The market has started 2020 off on a strong foot, but we may not be seeing record highs for much longer.
That’s according to a new report from Moody’s Analytics chief economist Mark Zandi, who says the market backdrop is starting to show signs of cracking.
“All of the pillars of the stock market look a bit shaky to me,” Zandi said. “While the economy will be okay in 2020, I think the stock market will have a rougher go of it.”
In his 2020 outlook, Zandi points too consumer spending, household balance sheets, jobs growth, and a strong housing market as bright spots in the economy, though he also sees slower expected real GDP growth in the year ahead, as well as a growing federal budget deficit, and a challenging corporate earnings picture as issues that could put pressure on the economy.
“Businesses are going to struggle with declining margin, and so corporate earrings growth will be flat,” Zandi said.
Wells Fargo equity strategists Christopher Harvey, Gary Liebowitz, and Anna Han, are on the same page and said that the penalties for companies missing earnings expectations will rise in the first half of the year, setting up a market correction of between 5% and 10%.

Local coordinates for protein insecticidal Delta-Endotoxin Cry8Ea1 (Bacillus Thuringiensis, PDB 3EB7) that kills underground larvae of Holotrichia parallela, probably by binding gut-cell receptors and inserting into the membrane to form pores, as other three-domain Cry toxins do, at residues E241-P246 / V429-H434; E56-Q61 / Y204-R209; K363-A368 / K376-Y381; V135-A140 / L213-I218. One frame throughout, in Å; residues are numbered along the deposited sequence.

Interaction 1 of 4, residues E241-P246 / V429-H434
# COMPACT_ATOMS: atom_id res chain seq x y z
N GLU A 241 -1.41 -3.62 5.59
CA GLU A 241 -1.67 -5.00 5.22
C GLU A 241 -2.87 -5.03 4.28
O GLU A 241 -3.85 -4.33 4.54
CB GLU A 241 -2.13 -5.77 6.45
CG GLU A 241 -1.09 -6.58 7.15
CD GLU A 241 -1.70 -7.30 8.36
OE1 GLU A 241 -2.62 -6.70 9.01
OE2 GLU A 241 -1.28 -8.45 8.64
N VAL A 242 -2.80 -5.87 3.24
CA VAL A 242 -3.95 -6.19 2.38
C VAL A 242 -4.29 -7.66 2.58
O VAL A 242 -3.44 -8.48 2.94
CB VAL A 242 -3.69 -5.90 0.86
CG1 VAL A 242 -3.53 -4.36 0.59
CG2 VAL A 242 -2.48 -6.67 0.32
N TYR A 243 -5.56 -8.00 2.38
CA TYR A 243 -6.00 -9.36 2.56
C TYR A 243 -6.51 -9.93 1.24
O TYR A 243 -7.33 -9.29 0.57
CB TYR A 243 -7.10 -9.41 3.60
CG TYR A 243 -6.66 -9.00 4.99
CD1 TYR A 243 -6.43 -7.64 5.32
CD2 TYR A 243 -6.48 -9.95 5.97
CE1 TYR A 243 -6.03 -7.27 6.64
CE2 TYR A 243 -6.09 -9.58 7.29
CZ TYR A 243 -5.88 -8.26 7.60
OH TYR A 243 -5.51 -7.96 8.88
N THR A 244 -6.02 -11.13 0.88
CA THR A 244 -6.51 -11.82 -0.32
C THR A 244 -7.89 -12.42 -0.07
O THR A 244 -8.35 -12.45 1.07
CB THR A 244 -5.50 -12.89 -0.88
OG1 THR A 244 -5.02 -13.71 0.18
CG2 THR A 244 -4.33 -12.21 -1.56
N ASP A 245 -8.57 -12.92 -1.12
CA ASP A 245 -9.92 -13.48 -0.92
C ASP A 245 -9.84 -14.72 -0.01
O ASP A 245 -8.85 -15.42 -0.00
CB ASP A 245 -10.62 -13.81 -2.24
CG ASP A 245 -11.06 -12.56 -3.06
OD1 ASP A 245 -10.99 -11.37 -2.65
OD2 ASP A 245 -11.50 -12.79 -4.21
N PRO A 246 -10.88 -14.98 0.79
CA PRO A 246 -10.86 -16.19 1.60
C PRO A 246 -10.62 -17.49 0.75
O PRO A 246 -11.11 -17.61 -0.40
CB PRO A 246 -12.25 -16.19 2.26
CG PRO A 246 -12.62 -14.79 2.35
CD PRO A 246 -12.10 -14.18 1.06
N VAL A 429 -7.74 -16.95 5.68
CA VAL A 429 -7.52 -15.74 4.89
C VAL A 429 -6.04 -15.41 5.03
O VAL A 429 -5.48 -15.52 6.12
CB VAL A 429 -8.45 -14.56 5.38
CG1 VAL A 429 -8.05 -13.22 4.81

“The consensus around stock prices is decidedly upbeat,” Zandi wrote in his outlook. “Few are expecting stock prices to rise as much in 2020, but even fewer are expecting it to be a tough year for stocks. We are.”
Zandi also cautions that that 2020 presidential election could hurt growth.
“The issue for 2020 is going to be the presidential election and the uncertainty that it creates,” Zandi said. “Business people, CEOs looking at that… they’re going to sit on their hands, and investment is going to be weak and soft.”
The Wells Fargo strategists also noted that the election uncertainty will keep a lid on speculation, which will likely result in lackluster returns through the third quarter of this year.
For his base case, Zandi sees the stock market ending flat for the year with GDP growth at 2%.
“That’s the average rate of growth we’ve been getting throughout the expansion,” he said. “I don’t think we get much more than that. I don’t see anything driving growth higher than that.”
Wells Fargo’s Harvey, Libowitz, and Han also cautioned that volatility could become more volatile this year amid optimistic sentiment, under-appreciated political risk, and a trade war that is far from over. They see the VIX, or Volatility Index which is known as the market’s fear gauge, experiencing more frequent spikes and higher highs in volatility, creating trading opportunities throughout the year.